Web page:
Start off your weekend with some great articles from our fellow Washington Nationals writers:
Nationals players and coaches are impressed by Matt Williams’s managerial debut
PORT ST. LUCIE, Fla. — During the 75-mile ride from Viera before his first game in aWashington Nationals uniform, Manager Matt Williams was far from anxious. Mark Weidemaier, the man in charge of the team’s defense and the only coach Williams brought with him from his previous job with the Arizona Diamondbacks, began to doze off in a nearby seat on one of the team’s chartered buses. Williams grabbed his cellphone, hoping to snap a photo of Weidemaier sleeping so he could post it on the board in the coaches’ office. “We have a little fun,” Williams said, smiling.
Twice, however, Weidemaier opened his eyes in time to spoil Williams’s plan. “I knew it was coming,” Weidemaier said. “He’ll get me eventually.”
A few hours later, Williams stood at the edge of the infield dirt and watched Weidemaier take the team through infield drills before its first Grapefruit League game against the New York Mets, an example of the repetition-heavy spring training he has led so far. Williams then threw batting practice to the first group of starters and hit groundballs with a fungo bat to Danny Espinosa. Read full article here.
Williams pleased with Nats being aggressive
PORT ST. LUCIE, Fla. — In their first Spring Training game under manager Matt Williams, the Nationals edged the Mets, 5-4, at Tradition Field on Friday afternoon. There wasn’t any anxiety on Williams’ part. He was relaxed and ready to work.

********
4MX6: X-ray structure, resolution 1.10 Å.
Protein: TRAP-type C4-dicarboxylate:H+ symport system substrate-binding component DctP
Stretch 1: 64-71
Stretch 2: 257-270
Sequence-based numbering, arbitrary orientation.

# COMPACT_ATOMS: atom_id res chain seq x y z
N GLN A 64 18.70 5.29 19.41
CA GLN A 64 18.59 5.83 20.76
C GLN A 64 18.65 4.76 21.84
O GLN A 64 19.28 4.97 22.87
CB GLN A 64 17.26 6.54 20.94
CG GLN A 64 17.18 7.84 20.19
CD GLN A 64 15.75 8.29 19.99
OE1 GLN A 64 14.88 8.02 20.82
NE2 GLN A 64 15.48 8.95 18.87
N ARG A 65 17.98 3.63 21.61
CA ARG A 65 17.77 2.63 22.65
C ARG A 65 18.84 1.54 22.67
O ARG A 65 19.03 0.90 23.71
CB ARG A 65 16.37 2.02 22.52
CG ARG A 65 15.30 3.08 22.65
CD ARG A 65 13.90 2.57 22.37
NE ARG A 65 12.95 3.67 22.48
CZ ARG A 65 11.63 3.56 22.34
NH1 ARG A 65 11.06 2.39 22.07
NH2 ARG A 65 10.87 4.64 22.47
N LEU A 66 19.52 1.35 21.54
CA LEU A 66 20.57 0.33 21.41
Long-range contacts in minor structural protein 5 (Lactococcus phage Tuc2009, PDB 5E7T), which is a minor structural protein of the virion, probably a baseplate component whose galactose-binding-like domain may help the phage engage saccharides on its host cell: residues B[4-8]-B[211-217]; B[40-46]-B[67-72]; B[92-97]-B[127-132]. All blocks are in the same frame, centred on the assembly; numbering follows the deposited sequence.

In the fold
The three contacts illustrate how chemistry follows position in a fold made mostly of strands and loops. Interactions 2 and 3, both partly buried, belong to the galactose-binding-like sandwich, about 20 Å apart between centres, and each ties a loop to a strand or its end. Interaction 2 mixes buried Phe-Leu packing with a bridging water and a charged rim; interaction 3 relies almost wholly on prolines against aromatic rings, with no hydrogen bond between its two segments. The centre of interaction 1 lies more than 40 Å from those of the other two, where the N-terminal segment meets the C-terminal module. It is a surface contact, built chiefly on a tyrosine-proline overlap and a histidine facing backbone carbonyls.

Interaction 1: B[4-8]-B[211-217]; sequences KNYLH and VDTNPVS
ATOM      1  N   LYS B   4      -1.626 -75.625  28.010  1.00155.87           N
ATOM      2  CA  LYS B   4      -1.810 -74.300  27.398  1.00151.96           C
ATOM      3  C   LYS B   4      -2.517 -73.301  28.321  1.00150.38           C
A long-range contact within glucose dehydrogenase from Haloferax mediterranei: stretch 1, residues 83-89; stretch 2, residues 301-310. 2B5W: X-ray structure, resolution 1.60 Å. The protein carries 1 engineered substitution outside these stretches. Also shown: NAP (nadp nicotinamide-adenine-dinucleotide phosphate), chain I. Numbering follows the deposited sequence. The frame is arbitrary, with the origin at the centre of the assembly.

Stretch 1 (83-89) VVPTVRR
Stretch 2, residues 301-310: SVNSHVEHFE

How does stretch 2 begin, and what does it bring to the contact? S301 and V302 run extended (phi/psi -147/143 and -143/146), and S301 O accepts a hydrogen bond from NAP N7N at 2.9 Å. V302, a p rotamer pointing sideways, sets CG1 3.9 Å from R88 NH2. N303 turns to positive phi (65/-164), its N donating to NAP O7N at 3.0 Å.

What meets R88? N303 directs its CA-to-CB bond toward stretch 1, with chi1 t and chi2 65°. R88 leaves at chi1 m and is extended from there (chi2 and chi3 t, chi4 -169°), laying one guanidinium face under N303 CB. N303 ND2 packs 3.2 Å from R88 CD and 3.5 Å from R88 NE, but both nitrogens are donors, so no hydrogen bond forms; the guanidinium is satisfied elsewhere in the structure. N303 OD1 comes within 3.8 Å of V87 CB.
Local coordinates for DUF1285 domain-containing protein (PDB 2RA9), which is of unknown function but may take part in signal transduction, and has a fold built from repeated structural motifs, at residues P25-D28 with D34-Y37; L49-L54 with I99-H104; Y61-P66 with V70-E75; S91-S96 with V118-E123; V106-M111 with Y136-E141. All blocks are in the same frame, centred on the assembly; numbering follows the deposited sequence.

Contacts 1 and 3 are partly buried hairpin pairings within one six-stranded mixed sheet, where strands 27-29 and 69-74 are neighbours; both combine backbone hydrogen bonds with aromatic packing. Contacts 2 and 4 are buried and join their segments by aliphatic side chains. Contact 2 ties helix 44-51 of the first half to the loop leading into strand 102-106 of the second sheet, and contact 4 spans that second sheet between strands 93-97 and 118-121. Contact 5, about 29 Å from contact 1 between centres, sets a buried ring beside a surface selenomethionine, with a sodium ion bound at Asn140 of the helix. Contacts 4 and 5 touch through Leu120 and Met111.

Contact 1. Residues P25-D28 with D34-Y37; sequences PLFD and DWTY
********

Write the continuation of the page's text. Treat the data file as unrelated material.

After having his pregame meeting with the local media, Williams watched his team go through infield drills, and then he threw batting practice.
As the game went on, Williams was standing in the dugout observing the action. He loved the fact that the team was aggressive on the bases. Read full article here.
Severino impressing Nationals with his work ethic
PORT ST. LUCIE, Fla. — The Nationals are really high on catcher Pedro Severino. His skills behind the plate are off the charts. For example, while playing for Class A Hagerstown last year, he threw out 40 percent of would-be basestealers.
But that number doesn’t tell the whole story about Severino. At 20 years old, he can call a game and is considered a leader when dealing with a pitching staff. Outside of the skill set behind the plate, Severino has a dynamic personality. He exudes confidence and is not shy about having a conversation about baseball.
A native of the Dominican Republic, Severino quickly learned the English language. He is the first to tell you that, by speaking English, he will have a great relationship with the pitching staff.
“I’m ready for everything, ready for every pitch. I concentrate on the whole game,” Severino said. “I try to stay on the same page with the pitcher with communication.” Read full article here.
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